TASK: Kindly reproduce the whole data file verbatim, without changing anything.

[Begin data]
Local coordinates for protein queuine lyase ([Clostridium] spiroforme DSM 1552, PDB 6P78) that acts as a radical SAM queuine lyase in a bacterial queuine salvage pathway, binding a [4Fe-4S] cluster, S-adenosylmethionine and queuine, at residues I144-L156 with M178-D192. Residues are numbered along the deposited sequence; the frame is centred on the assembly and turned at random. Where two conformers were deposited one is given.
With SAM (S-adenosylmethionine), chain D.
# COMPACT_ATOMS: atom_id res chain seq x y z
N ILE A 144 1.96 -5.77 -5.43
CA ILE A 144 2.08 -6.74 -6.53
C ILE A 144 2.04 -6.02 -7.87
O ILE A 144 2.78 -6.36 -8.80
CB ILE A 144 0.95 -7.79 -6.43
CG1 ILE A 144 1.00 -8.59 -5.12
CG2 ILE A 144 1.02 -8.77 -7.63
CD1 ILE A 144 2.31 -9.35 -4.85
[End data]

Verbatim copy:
Local coordinates for protein queuine lyase ([Clostridium] spiroforme DSM 1552, PDB 6P78) that acts as a radical SAM queuine lyase in a bacterial queuine salvage pathway, binding a [4Fe-4S] cluster, S-adenosylmethionine and queuine, at residues I144-L156 with M178-D192. Residues are numbered along the deposited sequence; the frame is centred on the assembly and turned at random. Where two conformers were deposited one is given.
With SAM (S-adenosylmethionine), chain D.
# COMPACT_ATOMS: atom_id res chain seq x y z
N ILE A 144 1.96 -5.77 -5.43
CA ILE A 144 2.08 -6.74 -6.53
C ILE A 144 2.04 -6.02 -7.87
O ILE A 144 2.78 -6.36 -8.80
CB ILE A 144 0.95 -7.79 -6.43
CG1 ILE A 144 1.00 -8.59 -5.12
CG2 ILE A 144 1.02 -8.77 -7.63
CD1 ILE A 144 2.31 -9.35 -4.85